A Letter from the President of National Shipping
Being of Italian descent, one of our required readings was Dante’s Divine Comedy. Written in the early 1300’s the story reflects on the passage of life and the journey of the soul thru Inferno, Purgatorio, and Paradiso.
The epic starts outside of hell, Inferno, with the warning “Abandon all hope ye who enter here”. This infamous adage clearly reflects our third quarter experience in drydocking the National Glory. The reality of maintaining vessels to the highest standard in the Jones Act trade is sometimes overlooked and not understood. Our anticipated drydock in Tampa was double in both time and cost. Inclement weather and labor shortage plagued our progress. Any discussion on the Jones Act need to include the USA shipyards and the role ‘steel’ has historically played in the Act. There are so many relationships and dependencies that has allowed the Jones Act to survive for 102 years. It’s just not the ships!
We emerged from the drydock on a positive note with the USCG certifying the National Glory a seaworthy vessel for another 5 years.
The National Glory has always been a dependable vessel with an extraordinary crew; mainly based in the home ports of Houston and San Juan.
We arrived in Houston on September 18 the same day Fiona struck Puerto Rico. We were able to commence moving humanitarian cargoes on our very first voyage that arrived in San Juan on September 28th. Meanwhile, Ian came ashore in Florida wreaking havoc and destruction. In these cases, ocean transportation, proves to be the most reliable source of transport given the closure of highways, rail, and island economies. For the 4th quarter we anticipate large volumes of humanitarian cargoes as well as an influx of heavy machinery to clear and remove debris in the southern part of the island. It will be one of recovery or a period of redemption that we are passing through as described in passing through purgatory.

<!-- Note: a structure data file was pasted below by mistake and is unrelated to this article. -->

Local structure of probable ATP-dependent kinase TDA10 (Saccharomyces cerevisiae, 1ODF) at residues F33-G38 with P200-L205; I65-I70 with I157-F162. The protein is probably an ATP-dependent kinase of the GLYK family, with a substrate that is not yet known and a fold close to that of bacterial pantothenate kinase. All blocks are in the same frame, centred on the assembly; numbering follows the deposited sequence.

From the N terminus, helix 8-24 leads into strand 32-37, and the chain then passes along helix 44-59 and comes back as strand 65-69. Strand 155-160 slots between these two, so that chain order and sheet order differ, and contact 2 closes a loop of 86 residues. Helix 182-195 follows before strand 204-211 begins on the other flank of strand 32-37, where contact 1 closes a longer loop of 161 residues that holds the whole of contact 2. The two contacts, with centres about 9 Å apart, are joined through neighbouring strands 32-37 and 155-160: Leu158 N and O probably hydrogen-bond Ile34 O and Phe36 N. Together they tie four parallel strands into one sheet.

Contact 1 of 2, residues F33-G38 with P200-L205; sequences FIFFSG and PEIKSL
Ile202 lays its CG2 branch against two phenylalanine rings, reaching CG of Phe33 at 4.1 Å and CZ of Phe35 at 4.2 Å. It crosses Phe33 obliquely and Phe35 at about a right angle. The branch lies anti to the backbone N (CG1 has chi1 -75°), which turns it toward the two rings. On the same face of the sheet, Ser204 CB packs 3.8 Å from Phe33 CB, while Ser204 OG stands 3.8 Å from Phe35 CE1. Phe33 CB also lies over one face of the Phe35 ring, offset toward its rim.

I believe looking forward to 2023 that we should be at the gates of Paradise. Today there are distinct signs of the economy slowing. Ships at anchor waiting for berths have been reduced to almost nil on the West Coast. Rates are coming down in the Transpacific Trade signaling demand is weakening. Warehouses are reportedly full awaiting sales. There is also evidence that trucking is starting to ease. I am hesitant to say that the economy will return to pre-pandemic times as I don’t believe so. Our work and buying habits have changed on a more permanent basis while inflation has claimed a larger share of our buying power. 2023 should be a year of recovery from both the natural disasters and the pandemic.
Next year we will celebrate 10 years of serving Puerto Rico. We would like to thank you for your continued support and confidence in National Shipping.
We are back!
President of National Shipping of America